“I would expect you to start to see a slight slowdown in the second half,” he said.

Refinancing. The window is quickly closing on consumers who wish to refinance their mortgage.

Rates on 15-year loans that are popular with refinancers have jumped more than 2 percentage points in the past year to an average of 4.38%, meaning only homeowners with older mortgages and at higher rates can benefit from refinancing.

Last week, the Mortgage Bankers Association reported that nationwide mortgage applications were down 5% from the previous week. The refinancing share of these applications fell to 35.7% from 37.1% the previous week, and some of them concern homeowners switching from adjustable rate loans to fixed rate mortgages. The organization forecast that for the whole of 2022, the refinance shares of mortgage originations will fall to 33% from 59% a year ago.

Gorman said the refinance market “has not dried up, but I expect rates to rise as quickly as they have, that refinance volume will slow down significantly.”

“With every quarter point that increases, the number of people eligible for refinancing decreases geometrically,” he said.

Savings accounts. Will consumers benefit from rising interest rates, in the form of interest rates on their savings accounts eventually going up?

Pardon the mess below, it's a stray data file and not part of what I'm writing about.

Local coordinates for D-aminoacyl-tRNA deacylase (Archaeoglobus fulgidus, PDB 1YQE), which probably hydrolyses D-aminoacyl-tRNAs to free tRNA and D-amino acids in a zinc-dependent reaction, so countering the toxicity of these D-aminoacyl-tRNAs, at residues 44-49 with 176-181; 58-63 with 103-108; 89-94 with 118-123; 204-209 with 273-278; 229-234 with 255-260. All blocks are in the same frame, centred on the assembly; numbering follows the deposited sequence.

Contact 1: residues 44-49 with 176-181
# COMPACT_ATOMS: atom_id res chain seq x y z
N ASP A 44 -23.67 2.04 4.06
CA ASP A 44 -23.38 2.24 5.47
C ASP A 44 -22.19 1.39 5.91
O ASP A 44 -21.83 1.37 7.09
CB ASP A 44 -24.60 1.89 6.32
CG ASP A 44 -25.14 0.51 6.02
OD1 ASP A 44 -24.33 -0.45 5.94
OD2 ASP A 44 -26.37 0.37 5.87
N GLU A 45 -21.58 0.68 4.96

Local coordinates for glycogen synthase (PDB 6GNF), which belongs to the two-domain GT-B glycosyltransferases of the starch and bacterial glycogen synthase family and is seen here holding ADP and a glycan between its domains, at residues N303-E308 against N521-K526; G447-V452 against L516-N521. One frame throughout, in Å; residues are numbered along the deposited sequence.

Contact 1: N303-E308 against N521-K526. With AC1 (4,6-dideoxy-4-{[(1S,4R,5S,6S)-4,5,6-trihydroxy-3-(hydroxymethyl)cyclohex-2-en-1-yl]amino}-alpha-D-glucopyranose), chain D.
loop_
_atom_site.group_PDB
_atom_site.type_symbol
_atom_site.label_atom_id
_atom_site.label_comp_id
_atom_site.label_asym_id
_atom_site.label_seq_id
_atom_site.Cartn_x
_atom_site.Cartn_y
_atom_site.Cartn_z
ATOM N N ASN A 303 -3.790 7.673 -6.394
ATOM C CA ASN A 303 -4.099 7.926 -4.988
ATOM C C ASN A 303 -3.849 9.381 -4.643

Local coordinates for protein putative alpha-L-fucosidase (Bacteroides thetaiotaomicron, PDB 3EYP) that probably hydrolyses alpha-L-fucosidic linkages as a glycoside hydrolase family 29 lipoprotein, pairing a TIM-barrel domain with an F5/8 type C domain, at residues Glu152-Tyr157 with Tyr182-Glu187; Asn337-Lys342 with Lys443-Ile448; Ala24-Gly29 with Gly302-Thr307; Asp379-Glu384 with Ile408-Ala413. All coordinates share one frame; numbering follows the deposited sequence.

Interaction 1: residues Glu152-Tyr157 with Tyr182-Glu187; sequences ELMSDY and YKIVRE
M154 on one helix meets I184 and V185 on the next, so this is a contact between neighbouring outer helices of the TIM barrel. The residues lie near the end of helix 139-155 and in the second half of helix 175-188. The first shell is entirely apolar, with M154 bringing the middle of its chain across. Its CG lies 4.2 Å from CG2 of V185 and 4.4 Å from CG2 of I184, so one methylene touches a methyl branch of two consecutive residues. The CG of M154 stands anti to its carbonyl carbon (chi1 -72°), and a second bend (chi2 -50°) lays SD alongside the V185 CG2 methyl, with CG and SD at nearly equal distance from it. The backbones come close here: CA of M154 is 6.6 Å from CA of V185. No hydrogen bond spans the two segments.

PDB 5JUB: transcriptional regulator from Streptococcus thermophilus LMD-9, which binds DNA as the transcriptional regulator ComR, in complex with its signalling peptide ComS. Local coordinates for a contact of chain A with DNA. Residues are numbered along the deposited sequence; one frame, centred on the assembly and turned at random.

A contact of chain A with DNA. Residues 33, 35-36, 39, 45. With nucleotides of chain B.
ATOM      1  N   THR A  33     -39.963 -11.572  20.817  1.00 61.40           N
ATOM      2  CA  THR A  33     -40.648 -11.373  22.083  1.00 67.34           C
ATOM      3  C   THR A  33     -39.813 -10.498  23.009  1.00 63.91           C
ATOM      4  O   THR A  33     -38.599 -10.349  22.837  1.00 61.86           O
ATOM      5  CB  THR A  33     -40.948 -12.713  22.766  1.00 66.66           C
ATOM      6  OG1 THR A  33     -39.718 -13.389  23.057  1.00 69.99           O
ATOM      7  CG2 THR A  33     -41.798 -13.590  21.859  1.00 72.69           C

Not much – at least not yet.

The average interest rate on savings accounts has barely increased this year, rising to 0.32% from 0.28% at the end of 2021, according to

“Eventually (the rate hikes) will be reflected in the rate banks pay,” Gorman said. “Generally there is a bit of a lag. But people who have interest-bearing accounts will start to see those accounts paying more interest as the year progresses.”

Rates on one-year certificates of deposit rose faster, but still modestly, from an average of 0.49% at the end of last year to 0.73% today, according to Bankrate.

Car loans. Interest rates on auto loans will continue to rise in the coming months, said Greg McBride, chief financial analyst at Bankrate. But he said those rising rates don’t have a “pronounced impact” on affordability for consumers buying vehicles, as they do with home shopping.

“Even a full one percentage point rate increase, which we haven’t seen yet, would mean a difference of less than $12 a month for a borrower considering a $25,000 loan,” McBride said. rates only affect those looking to buy now or in the coming months.”

For car buyers, the overriding question is whether they can find a vehicle to buy in their price range, he said. Many dealerships have faced shortages of new cars and trucks available for sale, due to production and supply chain issues.

Credit card rates. Credit card rates are rising in response to the Federal Reserve’s interest rate hike, McBride said. And as the Fed raises interest rates to try to control inflation, credit rates will follow, usually within 60 days.

“The most expensive debt for most households is going to get even more expensive over the next two years,” he said.

McBride recommends that consumers with credit card debt transfer their balance to a 0% credit card or other credit card with a low balance transfer rate. Some of those deals last up to 21 months, he said.